The Black Castle (1952)

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*. 1952. It’s twenty years since the glory days of Universal horror. And this is what things have come to. A collection of cinematic bric-a-brac without any strong, unifying narrative or art to the presentation.
*. The bric-a-brac make us think we’re in a half dozen different movies. First off, there’s the creepy castle, the graveyard, and the howling wolf. Then there’s what may be a premature burial. Has that young man been turned into a zombie? I only wish. Then a set-up lifted wholesale from Dracula: planning the journey on a map, and then a carriage ride that stops at an inn where dropping the wrong names sets off alarm bells. But the count in this case is not a vampire. Instead, he’s someone like Zaroff, the huntsman from The Most Dangerous Game.
*. Toss in some other odds and ends like a moat filled with alligators (a real high point in the film, for me), a villain with an eye patch, some African totems, the black leopard from Cat People (well, at least it looks like the same kitty), a bit of subterfuge borrowed from Romeo and Juliet, and even Boris Karloff, poor Boris Karloff, turning in another tired performance in a generic supporting part. And poor Lon Chaney (Jr.), turning in another tired performance in a generic supporting part, this time as a mute Igor. Or Gargon. Sheesh.
*. Throw it all in a pot, or a black castle, stir, and . . . you have this.
*. If it all sounds like a messy stew, that’s because it is. What’s remarkable is that it’s actually a flashback film, spending most of its length explaining how our heroes ended up about to be buried alive. It just takes forever before we are told what is going on. Which, it turns out, is a revenge plot so bizarre it never could be explained properly anyway.
*. Aside from the alligator room (did I say how much I liked that?), the only other thing that interested me here was the rather casual attitude displayed toward adultery. Count Karl von Bruno is married to Elga, his second wife, after having disposed of his first a la the collector in Browning’s “My Last Duchess” (I assume that’s her corpse stored in the dungeon, for no reason except to be discovered at a bad time). Despite his current marital status, he makes love openly at his castle with Therese, who is presumably the next in line. Meanwhile, Elga takes all of about twenty minutes to fall into the arms of the dashing Burton. Before long they are confessing that their lives meant nothing before they met each other.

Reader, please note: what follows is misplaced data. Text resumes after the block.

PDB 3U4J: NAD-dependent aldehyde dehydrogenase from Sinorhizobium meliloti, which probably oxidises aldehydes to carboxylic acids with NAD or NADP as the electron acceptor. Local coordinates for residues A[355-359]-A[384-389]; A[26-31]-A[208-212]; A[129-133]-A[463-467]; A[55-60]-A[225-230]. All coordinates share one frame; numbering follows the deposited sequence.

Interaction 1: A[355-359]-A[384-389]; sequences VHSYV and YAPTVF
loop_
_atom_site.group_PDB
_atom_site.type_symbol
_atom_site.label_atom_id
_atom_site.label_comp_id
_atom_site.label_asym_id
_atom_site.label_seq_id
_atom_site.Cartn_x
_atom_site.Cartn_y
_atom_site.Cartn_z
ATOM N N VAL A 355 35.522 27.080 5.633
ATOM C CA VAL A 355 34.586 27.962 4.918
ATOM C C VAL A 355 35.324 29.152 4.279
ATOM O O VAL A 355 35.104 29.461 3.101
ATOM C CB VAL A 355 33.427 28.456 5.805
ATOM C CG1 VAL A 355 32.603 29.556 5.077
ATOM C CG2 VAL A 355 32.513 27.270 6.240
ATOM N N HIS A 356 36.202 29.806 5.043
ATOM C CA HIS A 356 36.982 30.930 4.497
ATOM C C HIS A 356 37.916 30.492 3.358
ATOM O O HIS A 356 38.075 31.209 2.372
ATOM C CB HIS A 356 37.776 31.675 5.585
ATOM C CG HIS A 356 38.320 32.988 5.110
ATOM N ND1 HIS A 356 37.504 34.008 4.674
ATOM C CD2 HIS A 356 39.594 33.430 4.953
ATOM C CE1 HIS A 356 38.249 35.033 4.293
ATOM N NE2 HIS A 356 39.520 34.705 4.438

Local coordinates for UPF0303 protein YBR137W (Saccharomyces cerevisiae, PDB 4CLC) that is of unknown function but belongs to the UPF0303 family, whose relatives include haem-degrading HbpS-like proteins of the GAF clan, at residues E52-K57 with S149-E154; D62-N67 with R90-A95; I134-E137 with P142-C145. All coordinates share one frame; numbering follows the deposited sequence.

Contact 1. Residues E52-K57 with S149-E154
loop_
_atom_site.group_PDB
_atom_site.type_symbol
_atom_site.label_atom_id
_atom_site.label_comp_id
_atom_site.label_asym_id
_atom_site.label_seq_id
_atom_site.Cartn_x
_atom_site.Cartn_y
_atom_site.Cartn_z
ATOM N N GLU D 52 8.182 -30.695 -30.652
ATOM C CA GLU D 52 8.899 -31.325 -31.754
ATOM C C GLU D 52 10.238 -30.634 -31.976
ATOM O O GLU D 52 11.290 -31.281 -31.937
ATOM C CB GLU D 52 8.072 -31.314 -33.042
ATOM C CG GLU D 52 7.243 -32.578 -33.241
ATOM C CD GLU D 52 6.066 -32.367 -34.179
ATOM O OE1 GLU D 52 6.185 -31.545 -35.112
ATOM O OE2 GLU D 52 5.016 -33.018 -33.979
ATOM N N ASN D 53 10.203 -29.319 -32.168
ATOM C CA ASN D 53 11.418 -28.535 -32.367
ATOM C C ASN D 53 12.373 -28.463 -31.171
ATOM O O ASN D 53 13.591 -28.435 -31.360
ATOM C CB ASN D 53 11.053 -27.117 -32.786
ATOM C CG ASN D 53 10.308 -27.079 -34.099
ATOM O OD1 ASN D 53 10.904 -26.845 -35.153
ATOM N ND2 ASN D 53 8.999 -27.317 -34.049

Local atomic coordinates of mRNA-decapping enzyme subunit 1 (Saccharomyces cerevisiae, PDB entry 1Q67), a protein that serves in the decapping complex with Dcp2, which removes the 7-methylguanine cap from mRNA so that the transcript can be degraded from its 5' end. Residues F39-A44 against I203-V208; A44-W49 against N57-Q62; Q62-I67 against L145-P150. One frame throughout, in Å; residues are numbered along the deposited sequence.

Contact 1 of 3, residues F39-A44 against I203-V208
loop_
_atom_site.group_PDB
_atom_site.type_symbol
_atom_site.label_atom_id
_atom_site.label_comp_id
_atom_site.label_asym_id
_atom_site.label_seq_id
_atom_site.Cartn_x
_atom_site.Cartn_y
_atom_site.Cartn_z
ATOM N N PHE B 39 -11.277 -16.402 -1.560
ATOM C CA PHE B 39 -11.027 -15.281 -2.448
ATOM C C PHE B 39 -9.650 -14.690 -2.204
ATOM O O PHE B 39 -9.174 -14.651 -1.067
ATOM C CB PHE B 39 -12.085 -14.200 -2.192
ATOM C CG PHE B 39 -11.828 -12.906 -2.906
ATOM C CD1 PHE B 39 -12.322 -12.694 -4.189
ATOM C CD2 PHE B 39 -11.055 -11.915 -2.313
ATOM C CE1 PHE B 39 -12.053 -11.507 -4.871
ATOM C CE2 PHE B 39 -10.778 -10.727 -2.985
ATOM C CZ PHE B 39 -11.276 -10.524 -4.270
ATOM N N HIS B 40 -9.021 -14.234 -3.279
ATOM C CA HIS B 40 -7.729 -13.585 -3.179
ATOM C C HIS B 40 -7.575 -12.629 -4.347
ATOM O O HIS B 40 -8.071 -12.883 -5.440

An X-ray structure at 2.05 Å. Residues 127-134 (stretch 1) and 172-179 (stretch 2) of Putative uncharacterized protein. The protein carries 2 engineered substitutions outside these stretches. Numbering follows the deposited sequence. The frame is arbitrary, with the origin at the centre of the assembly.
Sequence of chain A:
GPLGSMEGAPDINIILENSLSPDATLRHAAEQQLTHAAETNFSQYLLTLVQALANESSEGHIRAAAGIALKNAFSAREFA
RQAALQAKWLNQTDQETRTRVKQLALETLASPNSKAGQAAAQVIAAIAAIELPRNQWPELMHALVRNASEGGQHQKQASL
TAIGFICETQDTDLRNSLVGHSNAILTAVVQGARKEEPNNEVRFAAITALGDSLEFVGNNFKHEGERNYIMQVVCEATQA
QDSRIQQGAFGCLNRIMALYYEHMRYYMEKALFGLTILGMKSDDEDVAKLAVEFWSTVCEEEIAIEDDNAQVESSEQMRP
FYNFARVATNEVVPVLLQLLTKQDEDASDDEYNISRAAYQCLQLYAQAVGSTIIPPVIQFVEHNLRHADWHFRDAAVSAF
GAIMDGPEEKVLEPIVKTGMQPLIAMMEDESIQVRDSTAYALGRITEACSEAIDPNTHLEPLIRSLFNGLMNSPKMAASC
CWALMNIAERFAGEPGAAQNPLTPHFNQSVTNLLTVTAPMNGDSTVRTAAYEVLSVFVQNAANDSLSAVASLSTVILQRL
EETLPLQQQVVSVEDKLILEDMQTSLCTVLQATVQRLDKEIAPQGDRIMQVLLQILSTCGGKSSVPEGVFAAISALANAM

*. I can see making the count out to be an adulterous lech, though even so it seems odd that he’d be carrying on with Therese right in front of his wife. Basically he’s telling her she’s being replaced. I guess this helps justify her quickly taking up with Burton, but in 1952 it’s all shockingly a bit like a swap meet.
*. So it’s really just a collection of leftovers from other horror movies, stitched together in a very awkward way. The potential for comedy was there — Richard Greene would have been a terrific comic lead — but that was probably seen as less profitable. Too bad.

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